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  • Rutgers, The State University of New Jersey

    Including Children with Challenging Behavior in the

    Preschool Classroom

    Presented by: Michelle Mead & Denise Bouyer-Hargrove

  • Todays Objectives

    Define challenging behavior and its impact.

    Describe an approach to understand why children engage in challenging behavior.

    Identify strategies that will decrease challenging behavior and improve the quality of life for all children in the preschool classroom.

  • What is Challenging Behavior?

    Persistent pattern of behavior, or perception of behavior Interferes with or risk of interfering with

    Optimal learning Engagement in pro-social interactions

    Defined on the basis of its effects Manifests in a variety of ways

    Aggression toward self, others, and things Oppositional behavior, looks like avoiding tasks, refusal to comply Repetitive movements, activities that distract the child and may appear

    to have no purpose Dropping to the ground Yelling, screaming, crying, whining Others??? Technical Assistance Center on Social Emotional Intervention for Young Children (TACSEI)

  • Why Behavior Happens?

    PresenterPresentation NotesYou can remember the functions as acronyms: SEAT or everybody EATS,d.cWw&psig=AFQjCNErIwcTkWf9JW59ZsXlXAcUQIfhfg&ust=1456588824309459

  • Impact of Challenging Behavior

    About 1/3 of preschool age children engage in persistent patterns of challenging behavior.

    Preschool teachers consistently report that one of their biggest concerns is dealing with challenging behavior. Rising rates of preschool expulsion Expulsion is 3 times more likely in preschool than grades K 12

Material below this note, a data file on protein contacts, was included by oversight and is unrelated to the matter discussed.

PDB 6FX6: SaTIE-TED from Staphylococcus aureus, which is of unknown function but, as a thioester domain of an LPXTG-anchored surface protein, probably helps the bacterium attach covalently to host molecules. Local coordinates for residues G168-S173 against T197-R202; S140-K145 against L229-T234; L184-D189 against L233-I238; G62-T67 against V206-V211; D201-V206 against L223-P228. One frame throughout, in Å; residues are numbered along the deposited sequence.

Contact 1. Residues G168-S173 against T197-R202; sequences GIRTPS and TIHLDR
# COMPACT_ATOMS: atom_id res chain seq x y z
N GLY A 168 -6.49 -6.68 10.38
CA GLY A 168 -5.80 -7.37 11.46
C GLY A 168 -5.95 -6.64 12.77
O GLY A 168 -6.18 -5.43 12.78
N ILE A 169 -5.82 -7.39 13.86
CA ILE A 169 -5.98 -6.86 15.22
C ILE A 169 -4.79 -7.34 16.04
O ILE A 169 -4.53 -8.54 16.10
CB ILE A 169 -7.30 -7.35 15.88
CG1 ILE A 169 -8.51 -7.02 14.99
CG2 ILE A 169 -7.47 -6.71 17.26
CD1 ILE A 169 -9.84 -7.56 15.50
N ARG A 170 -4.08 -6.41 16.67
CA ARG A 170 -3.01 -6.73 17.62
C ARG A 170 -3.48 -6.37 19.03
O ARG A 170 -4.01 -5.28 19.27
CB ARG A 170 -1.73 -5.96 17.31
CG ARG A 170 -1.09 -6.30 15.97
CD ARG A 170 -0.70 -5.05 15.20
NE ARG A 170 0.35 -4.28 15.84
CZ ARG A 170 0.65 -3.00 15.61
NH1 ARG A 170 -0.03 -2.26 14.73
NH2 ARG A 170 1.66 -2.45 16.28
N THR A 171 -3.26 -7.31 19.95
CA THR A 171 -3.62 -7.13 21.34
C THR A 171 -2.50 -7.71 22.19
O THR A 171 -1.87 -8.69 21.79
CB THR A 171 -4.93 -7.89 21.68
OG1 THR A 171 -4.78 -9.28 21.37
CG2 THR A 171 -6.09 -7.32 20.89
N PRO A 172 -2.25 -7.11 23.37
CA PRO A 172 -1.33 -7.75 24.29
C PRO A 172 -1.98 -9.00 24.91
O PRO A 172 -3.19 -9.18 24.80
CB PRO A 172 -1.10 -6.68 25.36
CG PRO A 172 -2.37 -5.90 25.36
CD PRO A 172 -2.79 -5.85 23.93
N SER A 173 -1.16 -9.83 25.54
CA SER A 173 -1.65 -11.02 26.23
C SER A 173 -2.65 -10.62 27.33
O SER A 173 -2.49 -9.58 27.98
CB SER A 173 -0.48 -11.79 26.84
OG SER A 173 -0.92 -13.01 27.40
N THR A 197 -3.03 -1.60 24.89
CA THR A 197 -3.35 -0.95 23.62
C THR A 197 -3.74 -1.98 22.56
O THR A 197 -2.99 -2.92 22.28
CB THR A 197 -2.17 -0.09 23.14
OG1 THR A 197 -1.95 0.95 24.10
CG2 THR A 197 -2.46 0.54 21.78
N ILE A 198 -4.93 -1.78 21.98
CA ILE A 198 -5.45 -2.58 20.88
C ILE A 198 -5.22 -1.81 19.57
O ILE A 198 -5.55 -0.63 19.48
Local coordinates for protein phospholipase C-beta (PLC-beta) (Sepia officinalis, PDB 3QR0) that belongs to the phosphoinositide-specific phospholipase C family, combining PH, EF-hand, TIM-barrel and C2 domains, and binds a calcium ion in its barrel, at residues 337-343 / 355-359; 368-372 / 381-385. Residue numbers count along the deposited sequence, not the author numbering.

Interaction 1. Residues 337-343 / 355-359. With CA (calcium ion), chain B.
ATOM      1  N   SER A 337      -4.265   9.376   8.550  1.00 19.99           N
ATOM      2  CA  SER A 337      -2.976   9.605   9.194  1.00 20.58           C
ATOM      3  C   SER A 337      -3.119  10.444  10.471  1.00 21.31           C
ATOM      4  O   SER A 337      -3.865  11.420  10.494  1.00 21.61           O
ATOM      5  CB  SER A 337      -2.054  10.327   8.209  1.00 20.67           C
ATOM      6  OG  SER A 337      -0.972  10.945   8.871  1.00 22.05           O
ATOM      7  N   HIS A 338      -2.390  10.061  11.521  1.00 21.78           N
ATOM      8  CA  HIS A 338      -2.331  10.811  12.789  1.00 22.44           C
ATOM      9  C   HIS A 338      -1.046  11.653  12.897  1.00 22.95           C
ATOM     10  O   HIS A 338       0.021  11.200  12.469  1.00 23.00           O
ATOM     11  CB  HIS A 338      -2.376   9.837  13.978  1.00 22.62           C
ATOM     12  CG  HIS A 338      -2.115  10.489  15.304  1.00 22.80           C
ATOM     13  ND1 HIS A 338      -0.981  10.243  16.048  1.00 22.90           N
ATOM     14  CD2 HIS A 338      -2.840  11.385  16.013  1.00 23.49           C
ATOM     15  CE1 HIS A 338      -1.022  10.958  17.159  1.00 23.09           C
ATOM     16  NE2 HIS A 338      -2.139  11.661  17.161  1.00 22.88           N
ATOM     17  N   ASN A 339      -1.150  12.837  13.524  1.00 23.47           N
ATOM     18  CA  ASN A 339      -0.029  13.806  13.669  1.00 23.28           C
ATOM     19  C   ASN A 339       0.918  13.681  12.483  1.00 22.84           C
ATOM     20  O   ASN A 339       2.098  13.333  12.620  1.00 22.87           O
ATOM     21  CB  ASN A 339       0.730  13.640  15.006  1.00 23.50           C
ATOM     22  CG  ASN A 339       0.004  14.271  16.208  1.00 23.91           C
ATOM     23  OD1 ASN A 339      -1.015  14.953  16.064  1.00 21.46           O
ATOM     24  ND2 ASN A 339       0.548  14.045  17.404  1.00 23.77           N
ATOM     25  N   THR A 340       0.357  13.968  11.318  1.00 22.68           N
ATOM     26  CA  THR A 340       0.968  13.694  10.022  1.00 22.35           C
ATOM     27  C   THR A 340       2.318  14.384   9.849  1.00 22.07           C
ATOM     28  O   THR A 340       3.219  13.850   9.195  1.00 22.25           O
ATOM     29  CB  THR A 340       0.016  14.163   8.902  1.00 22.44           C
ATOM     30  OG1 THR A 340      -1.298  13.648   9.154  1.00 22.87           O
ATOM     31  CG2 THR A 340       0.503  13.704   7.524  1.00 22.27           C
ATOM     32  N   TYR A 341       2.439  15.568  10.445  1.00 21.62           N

Challenging behavior in early childhood years is predictive of future challenges School failure and lower school attendance Peer rejection Punitive interactions with authority figures Involvement with criminal justice system Technical Assistance Center on Social Emotional Intervention for Young Children (TACSEI)

  • What Do We Want Children to Do Instead?

    Build social-emotional skills that have been identified as essential for success in school:

    Ability to get along with others Follow directions Identify and regulate emotions and behavior Effectively problem solve to resolve conflict Persist at a task Engage in social conversation and cooperative play Accurately interpret others emotions and behavior Positively assess self and others Willingness to try new things Technical Assistance Center on Social Emotional Intervention for Young Children (TACSEI)

    PresenterPresentation NotesPossessing these social-emotional skills are predictors of school success

  • What are We Teaching?

    Challenging behavior tends to draw more attention It takes attention and time away from those following the rules On average in school settings, the majority of kids are doing